People in more than 800 organizations, including the U.S. Department of Defense, are already using CollabNet technology to allow geographically dispersed teams to work together in “the cloud” to develop and deploy better software faster. CollabNet, co-founded by open-source pioneers Bill Portelli and Apache Foundation leader Brian Behlendorf, is one of 26 companies named a 2010 Technology Pioneer by the World Economic Forum.
Open source software pioneer Brian Behlendorf, who sports a ponytail and is the organizer of an online music site called SFRaves, is the unlikely architect of a new technology being embraced by the U.S. Department of Defense (DoD).
The DoD has started using technology from CollabNet, a Brisbane (Calif.) company Behlendorf co-founded with Bill Portelli, another open source veteran, to provide an online meeting place in the Internet “cloud” for U.S. military agencies to build software through crowdsourcing.
Parceling out computing tasks to remote servers across the Internet, rather than performing them on a local desktop PCs or an organization’s own servers, is referred to as “cloud computing.” The emerging technology-as well as the groupthink open innovation model called “crowdsourcing”-is catching on not only with corporations like Deutsche Bank but also with even more staid customers like the DoD.
The DoD’s most active CollabNet project is a new meeting place in the cloud called Forge.mil. It’s a new online service that will let the Joint Chiefs of Staff and other senior defense officials use Web 2.0 mash-up tools in times of crisis to confer quickly and share a common picture of the situation.
The service brings together Web conferencing, instant messaging, geospatial mapping information, and data feeds from intelligence agencies, homeland security, and other sources. Think of it as a souped-up portal for generals, with a decidedly uncool name, the National Senior Leader Decision Support System (NSLDSS).
CollabNet is one of 26 companies named on Dec. 3 by the World Economic Forum as 2010 Tech Pioneers offering new technologies or business models that could advance the global economy and have a positive impact on peoples’ lives.
Software development has been moving for some time away from a traditional “silo” approach, in which companies act on their own to build standalone systems, toward a more distributed and shared model. Indeed, one secret of CollabNet’s success can be found in the Apache open source Web server project in the 1990s that Behlendorf is credited with leading. The free software was developed by a very small set of software programmers-most of whom never met each other-collaborating around the world. It managed to quickly seize the leading Web server market position away from giants IBM and Microsoft.
When Behlendorf and Portelli started CollabNet in 1999, they aimed to harness the same model. It turned out that the success of Apache wasn’t due as much to its low cost as to the fact that its development (and continued improvement) tapped into the collective intelligence of a global community of mostly volunteer developers. So they set out to create a set of tools for companies and governments that would facilitate the same sort of collective software development. Behlendorf worked as CollabNet’s chief technology officer until 2007, and now maintains an active role on the company’s board.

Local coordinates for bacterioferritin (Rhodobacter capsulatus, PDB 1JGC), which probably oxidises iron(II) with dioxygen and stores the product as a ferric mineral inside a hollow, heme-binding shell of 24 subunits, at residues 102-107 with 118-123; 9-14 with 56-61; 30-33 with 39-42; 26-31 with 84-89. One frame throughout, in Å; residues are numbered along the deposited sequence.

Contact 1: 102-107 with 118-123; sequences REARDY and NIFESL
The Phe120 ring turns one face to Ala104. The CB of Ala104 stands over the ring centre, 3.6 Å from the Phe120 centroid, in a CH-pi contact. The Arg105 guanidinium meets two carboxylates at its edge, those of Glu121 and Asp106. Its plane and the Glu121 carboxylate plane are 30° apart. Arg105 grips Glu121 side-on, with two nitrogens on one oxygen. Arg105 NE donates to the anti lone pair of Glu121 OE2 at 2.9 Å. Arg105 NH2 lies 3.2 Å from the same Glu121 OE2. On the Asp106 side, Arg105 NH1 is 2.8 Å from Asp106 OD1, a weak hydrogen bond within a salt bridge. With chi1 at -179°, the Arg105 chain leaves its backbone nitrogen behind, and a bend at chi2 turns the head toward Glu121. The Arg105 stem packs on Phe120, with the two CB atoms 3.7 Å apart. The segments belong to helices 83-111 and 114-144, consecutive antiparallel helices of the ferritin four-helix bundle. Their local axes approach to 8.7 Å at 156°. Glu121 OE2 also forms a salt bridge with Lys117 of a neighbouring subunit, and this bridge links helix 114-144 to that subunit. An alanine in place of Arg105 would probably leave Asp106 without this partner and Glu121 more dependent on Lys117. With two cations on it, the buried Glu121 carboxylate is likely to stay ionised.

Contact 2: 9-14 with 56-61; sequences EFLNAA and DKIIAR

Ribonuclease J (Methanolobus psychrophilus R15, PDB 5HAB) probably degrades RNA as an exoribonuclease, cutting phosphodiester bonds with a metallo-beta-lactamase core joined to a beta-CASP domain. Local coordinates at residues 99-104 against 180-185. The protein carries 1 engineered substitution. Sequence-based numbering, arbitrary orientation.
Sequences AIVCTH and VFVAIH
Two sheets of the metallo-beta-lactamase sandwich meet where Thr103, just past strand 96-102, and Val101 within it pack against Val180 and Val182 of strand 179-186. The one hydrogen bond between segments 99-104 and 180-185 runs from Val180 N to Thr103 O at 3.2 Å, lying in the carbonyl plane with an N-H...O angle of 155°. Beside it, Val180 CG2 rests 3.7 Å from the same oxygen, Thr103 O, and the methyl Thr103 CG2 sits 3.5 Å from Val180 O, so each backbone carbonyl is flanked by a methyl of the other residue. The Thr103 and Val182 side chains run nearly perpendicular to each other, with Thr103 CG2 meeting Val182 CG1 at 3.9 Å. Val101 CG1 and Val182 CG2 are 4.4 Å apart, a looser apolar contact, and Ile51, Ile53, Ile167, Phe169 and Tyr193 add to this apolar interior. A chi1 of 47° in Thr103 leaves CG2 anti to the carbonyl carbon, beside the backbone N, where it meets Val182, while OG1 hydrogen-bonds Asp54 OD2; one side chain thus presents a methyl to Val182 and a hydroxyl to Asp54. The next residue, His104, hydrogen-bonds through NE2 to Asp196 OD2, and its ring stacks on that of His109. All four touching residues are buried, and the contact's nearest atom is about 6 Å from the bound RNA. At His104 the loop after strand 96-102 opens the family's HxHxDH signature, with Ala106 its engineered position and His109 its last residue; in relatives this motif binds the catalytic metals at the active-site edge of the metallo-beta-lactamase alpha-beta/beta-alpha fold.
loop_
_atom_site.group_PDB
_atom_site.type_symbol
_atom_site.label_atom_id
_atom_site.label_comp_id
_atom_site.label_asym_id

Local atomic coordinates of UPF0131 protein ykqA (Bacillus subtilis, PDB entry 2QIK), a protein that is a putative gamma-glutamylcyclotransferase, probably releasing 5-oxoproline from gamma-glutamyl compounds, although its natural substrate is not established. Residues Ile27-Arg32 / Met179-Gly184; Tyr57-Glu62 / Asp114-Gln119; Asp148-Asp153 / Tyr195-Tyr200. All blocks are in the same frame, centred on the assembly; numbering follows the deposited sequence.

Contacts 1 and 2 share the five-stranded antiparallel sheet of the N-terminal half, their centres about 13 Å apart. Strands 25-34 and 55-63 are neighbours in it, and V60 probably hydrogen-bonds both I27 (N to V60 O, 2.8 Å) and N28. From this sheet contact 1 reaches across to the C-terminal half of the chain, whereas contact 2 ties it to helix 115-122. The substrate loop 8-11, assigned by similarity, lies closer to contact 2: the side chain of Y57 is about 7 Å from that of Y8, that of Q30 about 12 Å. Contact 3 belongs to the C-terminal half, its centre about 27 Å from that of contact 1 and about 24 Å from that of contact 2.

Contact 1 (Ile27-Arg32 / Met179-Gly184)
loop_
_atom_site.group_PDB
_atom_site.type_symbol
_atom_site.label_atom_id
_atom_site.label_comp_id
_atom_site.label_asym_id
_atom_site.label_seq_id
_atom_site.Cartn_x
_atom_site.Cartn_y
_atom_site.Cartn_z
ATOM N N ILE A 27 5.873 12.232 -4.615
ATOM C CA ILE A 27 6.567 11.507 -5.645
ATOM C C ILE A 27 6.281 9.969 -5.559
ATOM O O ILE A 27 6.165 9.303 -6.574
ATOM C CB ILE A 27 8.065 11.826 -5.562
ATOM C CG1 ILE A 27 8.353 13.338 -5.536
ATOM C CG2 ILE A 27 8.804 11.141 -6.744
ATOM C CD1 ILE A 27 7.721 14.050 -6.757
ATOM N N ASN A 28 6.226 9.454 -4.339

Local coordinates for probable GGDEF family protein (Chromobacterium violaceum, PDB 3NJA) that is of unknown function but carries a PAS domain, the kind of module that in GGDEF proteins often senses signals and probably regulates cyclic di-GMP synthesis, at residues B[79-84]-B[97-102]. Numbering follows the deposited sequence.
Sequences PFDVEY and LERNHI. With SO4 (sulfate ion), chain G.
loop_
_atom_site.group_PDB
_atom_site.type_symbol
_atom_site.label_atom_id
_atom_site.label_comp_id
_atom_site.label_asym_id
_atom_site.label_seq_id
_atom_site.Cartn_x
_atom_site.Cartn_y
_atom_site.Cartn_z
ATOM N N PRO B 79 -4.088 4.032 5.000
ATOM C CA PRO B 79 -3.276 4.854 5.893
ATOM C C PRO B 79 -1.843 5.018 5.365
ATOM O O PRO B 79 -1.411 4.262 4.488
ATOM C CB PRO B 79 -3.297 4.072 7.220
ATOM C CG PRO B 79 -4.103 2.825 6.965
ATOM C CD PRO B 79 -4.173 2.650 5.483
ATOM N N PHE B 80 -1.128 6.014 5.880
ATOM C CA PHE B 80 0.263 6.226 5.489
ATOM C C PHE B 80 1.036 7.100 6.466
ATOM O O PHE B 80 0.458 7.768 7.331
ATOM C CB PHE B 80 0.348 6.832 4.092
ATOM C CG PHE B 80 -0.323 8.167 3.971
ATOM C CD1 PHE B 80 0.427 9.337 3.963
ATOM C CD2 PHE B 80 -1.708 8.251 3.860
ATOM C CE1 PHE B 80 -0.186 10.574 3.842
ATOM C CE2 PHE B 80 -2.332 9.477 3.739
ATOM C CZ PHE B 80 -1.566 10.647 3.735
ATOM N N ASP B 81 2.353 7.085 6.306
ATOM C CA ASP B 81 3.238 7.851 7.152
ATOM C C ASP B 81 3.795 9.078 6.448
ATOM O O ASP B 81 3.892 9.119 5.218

Today, CollabNet has more than 800 customers, with over 2 million users in more than 100 countries. The company generates subscription revenue through software licensing, as well as fees earned for support, services and add-ons for its software.
The DoD started talking to CollabNet about building this sort of system some seven years ago. Progress was slow until about 15 months ago, when two things changed, says CollabNet chief executive Portelli. First, the Defense Information Systems Agency (DISA), the DoD agency responsible for providing IT and communication services to the White House and the military, was encouraged to move in this direction under the Obama administration, says Portelli. Secondly, the “notion of centralized cloud computing has became an accepted and understood way of doing software development and deployment,” he says. “So, the path to reducing the cost of developing defense weapon and supporting IT systems in DoD became clear.”
Portelli is no stranger to the DoD. In a previous job he helped streamline the economics of building F-22 fighter planes in the 1980s by introducing the DoD to the benefits of simulation software.
The DoD contracted with CollabNet to build Forge.mil in order to build better software faster and cut costs, says Rob Vietmeyer, project director of Forge.mil, which is operated by DISA. The secured site, accessible by DoD personnel and supporting contractors, has 3,700 registered users involved in some 160 projects.
Forge.mil not only helps software developers collaborate, it also aims to cut down on duplication of IT efforts in military branches, as services can check to see if a component has already been developed elsewhere before commissioning it, says Vietmeyer. What’s more, it can serve as a hub for software code that was developed for the government and can be legally reused. Until now, different government departments were often unaware of the availability of such software.
“Major software programs for the DoD took too long and cost too much, and we couldn’t rapidly adapt new technologies to mission needs,” says Vietmeyer. CollabNet’s tools, he says, “give us greater speed, greater agility.”
CollabNet says that, in general, it can offer productivity improvement of 10% to 50% and reduce the cost of software development by up to 80%. That’s bound to be welcome news for a military fighting wars on two fronts.
Informilo has syndicated its coverage of the 2010 Tech Pioneers to BusinessWeek.